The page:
Friday, July 23, 2010


Early this morning, I dropped my brother off at the airport. He's been with us for about a month, a long visit from his new home in Ecuador after living with us for over 7 years.

On the way out, I noticed a shiny sign bringing traveler's attention to the new cell phone laws in Washington State.  Get caught talking on your phone without headphones or texting while driving,  and state patrol will handout a generous fine.

No signs forbid sobbing, so I cried my way home.

Monday, July 12, 2010

Lost in My Own Head

It sort of took me by surprise the other day when I realized my blog has been very quiet recently.  While I haven't posted much, I've been learning and thinking a ton and somehow thought all that would osmosis onto my blog.

One of the main inputs filling my days is an intensive class on attachment by Gordon Neufeld.  Bill and I are taking it with a dozen other parents from the Attachment Parenting International Seattle group.  22 hours of lectures (via DVDs) on attachment, development and maturation is seriously re-focusing how I see my kids, my marriage, myself and the world.  Having my brain rearranged excites me at many levels, but boy howdy is it all consuming.

Our adoption process went on hold for a few months.  Bill needed some time to think it all over, and I really wanted us both to be on the same page before moving into any potential situation.  We've learned and grown as individuals and a couple much over these few months.  Which is also rather painful and all consuming.

Homeschooling wrapped up for the season mid-June.  It ended with a frenzy of activities including guitar performances, soccer games and final tests.  The kids did great over the course of the year, and I'm proud of how much they learned.  I'm happy to brag that I've even submitted Theo's work to a certified teacher and gotten her approval back to satisfy our annual assessment requirement. Now we're down to a bare bones schedule that allows the kids to either dilly-dally and spread a little work painfully over the entire day or finish up quickly and go PLAY.

Theo read 274 library books last year.  Really, just library books - I don't record any reading of the many, many books we own, no comic books (of which we also own quite a few), none of the books he consumes at other people's houses.  I don't know whether to be prouder of him or our wonderful children's librarian.  It's quite a feat on both their parts.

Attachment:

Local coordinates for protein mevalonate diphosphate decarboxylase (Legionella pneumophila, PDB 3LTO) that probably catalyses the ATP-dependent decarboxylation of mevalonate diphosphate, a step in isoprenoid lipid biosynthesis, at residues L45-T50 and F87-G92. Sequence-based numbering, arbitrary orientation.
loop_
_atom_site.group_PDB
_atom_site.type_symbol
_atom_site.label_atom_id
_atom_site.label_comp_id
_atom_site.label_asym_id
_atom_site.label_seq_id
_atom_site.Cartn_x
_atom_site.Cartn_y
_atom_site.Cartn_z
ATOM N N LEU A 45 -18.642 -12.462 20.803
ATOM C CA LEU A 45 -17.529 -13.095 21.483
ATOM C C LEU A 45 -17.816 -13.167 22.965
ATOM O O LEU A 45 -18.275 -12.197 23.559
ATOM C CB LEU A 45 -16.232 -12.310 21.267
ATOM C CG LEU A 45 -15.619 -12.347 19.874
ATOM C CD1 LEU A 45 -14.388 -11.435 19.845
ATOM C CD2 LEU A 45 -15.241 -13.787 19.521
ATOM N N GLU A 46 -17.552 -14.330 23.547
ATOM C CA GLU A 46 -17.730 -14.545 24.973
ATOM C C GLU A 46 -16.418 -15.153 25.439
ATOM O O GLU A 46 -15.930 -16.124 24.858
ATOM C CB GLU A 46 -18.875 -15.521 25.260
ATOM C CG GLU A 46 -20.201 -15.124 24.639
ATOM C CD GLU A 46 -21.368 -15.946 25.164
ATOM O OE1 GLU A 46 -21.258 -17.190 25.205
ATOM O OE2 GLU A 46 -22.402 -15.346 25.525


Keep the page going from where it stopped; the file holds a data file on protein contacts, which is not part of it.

Cake making with All Cakes Considered is one of the highlights of my week.  We're on cake 11 tonight (it's cooling as I type) - the Glorious Ginger Cake.  The cakes taste great, usually look wonderful and make me famous at our homeschool group's weekly park day as I tote in the leftovers.  So far my favorite is the Drunken Monkey Cake, but several of the recent coffee cakes made me moan with happiness.

Pact Camp starts in a few weeks.  We travel down to California each year to learn more about transracial adoption and figure out what is the next step for our family.  The staff and other families at camp bring so much knowledge, information and heart to the week, I feel honored to attend.  And looking, really looking, at where our family is at in meeting the racial identity needs of our children takes a lot of courage for me because I think we're always far behind where I wish we were.  I deeply want to be and provide everything my children need.  So preparing mentally for camp is a bit wrenching and quite consuming for me.

Good thing brains have high plasticity because mine is getting a serious stretch. Maybe I'll do NaBloPoMo in August and see if I can get some of these thoughts more fully formed onto the page. Maybe I'll just sit in the back yard, drink lemonade and watch my kids run through the sprinkler.

Thursday, July 1, 2010

Women are Not Men


But I'm fascinated by how NOT the other sex we are.  Being human, it seems reasonable to clump us all in the same category when trying to understand male and female homosapiens - either emotionally, intellectually or physically. However hormones and cultural conditioning hugely divert us from some imagined norm.

This article reports an interesting study that finds differences in how women and men's bodies handle protein.  The results are so reasonable and blow my mind all at the same time.

I am encouraged that the scientific community is stretching itself with viewing men and women as similar creatures that need to be studied independently.  I can't wait for the day when we begin to see results of studies on high vs low testosterone and estrogen people.

That'll really blow our minds.